The Video Divide: 4K Haves And Have Nots

Courtesy of Black Friday/Cyber Monday pricing, I am the proud owner of a brand new, top-of-the-line 82” Samsung 4K TV set. It is huge, awesome, and amazing. The picture quality is breathtaking. You just run out of superlatives when trying to describe the viewing experience. There’s only one problem. The best 4K content is only available over-the-top (OTT). Regular TV viewers (cable TV customers and antenna users) are simply out of luck.

In fairness, both major satellite providers offer some 4K content. DISH offers Netflix, and DirecTV has a dedicated 4K channel. But satellite TV is not for everyone. I don’t subscribe to either in New York City, so my choices for 4K content are as follows:

  • Amazon Prime (Annual fee + individual rental fees for premium content and movies.)
  • Fandango Now (Rental and purchase. Prices range from $7 to $25.)
  • Hulu (Monthly fee starting at $7.99/month. 4K offerings limited mostly to Hulu originals.)
  • iTunes (Streaming and rentals – prices vary.)
  • Netflix ($13.99/month.)
  • UltraFlix (Rentals. Prices range from $1 to $10.)
  • Vudu (Rental and purchase. Prices range from $10 to $20.)
  • YouTube ($10/month.)

I have an Xbox One X (which supports 4K HDR) – it is mind-blowing! PlayStation 4 Pro is also 4K compatible. (Not surprisingly, it works out-of-the-box with Sony 4K sets. Other 4K HDR sets take a little configuration.)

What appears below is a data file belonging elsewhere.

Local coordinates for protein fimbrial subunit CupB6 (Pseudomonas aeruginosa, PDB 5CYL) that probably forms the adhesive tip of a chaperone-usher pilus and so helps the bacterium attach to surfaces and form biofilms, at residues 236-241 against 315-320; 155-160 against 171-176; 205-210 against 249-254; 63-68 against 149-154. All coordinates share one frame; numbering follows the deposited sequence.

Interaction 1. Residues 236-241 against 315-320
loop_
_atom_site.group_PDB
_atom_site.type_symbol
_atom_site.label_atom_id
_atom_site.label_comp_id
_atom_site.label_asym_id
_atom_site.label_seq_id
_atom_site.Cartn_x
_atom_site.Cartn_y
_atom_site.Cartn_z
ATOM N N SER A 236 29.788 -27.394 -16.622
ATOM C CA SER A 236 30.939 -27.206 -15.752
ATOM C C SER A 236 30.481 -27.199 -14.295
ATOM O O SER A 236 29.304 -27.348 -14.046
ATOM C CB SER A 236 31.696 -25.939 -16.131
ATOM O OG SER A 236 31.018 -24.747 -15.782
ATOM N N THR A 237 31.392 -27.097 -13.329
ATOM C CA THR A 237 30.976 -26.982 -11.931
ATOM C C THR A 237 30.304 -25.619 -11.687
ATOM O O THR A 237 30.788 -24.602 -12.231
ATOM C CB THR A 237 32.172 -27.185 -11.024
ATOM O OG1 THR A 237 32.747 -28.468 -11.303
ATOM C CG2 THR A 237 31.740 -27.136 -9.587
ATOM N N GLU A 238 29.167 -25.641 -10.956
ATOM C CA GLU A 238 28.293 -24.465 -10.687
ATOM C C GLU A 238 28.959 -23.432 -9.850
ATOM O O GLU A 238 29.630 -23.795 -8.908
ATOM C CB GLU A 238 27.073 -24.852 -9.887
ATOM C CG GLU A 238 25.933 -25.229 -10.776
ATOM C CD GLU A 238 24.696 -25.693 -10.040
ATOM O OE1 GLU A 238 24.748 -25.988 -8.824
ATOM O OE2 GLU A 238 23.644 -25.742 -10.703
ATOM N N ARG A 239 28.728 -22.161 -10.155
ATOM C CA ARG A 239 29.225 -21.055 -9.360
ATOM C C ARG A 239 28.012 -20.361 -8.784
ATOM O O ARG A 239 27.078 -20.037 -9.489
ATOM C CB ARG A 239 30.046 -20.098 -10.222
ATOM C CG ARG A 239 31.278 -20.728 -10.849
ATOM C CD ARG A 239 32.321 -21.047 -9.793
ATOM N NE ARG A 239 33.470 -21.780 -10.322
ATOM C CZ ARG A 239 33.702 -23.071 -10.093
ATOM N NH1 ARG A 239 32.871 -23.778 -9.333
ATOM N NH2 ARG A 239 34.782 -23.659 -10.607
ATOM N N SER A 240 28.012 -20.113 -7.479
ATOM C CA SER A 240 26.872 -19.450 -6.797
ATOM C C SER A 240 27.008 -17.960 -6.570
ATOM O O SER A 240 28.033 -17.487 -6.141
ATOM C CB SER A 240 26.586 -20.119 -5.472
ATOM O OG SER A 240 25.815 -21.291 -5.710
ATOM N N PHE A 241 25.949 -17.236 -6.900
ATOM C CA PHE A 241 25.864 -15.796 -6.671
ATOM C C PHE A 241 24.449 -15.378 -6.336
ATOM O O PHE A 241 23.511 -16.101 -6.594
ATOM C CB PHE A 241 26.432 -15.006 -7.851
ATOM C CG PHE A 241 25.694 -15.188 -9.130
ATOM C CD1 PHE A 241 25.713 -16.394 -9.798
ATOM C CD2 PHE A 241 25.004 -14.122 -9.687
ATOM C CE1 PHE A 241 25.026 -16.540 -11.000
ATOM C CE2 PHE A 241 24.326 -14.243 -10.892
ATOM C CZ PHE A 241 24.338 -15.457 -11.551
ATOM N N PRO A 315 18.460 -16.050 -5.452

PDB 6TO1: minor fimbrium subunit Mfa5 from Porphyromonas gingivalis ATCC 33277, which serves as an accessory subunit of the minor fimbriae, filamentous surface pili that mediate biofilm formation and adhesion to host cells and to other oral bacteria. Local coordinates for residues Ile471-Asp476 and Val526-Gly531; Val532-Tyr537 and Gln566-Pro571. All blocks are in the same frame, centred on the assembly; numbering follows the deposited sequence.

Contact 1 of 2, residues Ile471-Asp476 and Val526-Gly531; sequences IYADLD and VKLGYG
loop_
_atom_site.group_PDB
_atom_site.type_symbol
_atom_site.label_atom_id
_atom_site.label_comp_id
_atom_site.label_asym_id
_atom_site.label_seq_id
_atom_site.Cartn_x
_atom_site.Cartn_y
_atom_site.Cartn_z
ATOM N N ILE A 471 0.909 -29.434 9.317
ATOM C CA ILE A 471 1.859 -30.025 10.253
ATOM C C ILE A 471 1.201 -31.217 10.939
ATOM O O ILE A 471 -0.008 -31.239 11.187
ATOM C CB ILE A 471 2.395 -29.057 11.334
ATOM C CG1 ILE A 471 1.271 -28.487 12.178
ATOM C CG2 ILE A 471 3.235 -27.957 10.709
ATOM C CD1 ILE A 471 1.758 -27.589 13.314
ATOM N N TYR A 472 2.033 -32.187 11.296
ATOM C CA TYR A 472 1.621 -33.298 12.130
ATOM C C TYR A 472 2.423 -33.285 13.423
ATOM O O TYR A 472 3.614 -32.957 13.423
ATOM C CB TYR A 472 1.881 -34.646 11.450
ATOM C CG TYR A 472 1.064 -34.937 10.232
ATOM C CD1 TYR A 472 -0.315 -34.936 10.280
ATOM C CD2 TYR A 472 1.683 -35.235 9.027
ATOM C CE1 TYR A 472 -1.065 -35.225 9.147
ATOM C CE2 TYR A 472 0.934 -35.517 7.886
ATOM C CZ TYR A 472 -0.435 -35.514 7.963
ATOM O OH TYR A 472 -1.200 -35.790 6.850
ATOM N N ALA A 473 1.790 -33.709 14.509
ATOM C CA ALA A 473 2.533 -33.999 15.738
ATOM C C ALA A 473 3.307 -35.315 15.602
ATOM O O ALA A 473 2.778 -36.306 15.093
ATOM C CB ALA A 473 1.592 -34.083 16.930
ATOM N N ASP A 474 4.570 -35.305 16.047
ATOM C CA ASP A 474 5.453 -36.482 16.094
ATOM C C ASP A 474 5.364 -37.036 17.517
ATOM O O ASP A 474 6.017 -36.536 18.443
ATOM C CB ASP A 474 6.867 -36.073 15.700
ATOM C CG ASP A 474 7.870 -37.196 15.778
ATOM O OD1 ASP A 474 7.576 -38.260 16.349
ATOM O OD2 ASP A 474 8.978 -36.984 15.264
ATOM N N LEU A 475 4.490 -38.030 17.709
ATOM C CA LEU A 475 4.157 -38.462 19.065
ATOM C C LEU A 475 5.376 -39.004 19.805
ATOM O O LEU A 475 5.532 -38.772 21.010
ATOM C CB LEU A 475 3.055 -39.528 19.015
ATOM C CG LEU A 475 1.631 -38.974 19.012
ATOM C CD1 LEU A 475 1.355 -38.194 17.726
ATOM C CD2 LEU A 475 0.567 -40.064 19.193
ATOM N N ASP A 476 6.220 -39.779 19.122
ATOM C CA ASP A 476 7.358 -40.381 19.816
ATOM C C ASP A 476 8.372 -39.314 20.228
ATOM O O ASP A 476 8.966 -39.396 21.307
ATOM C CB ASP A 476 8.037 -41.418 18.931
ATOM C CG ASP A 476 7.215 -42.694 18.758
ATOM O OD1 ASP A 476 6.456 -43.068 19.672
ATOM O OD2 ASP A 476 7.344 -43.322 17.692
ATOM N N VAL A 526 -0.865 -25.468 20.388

Comcast is not available in New York City, but its Xfinity service offers a few NBCU titles in 4K on demand.

You will notice that FiOS, my cable television provider, is not listed, nor are Altice and RCN, which are the other franchised providers available my neighborhood. This did not surprise me, because about half of the channels available on FiOS are still offered only in standard definition (480p).

For videophiles, 4K Blu-ray discs are probably the very best quality experience, but it’s only for pre-recorded material (obviously) and, more importantly, do you really want to invest in another “guaranteed to be obsolete sooner than later” physical media collection?

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Author’s note: This is not a sponsored post. I am the author of this article and it expresses my own opinions. I am not, nor is my company, receiving compensation for it.

Shelly Palmer ...

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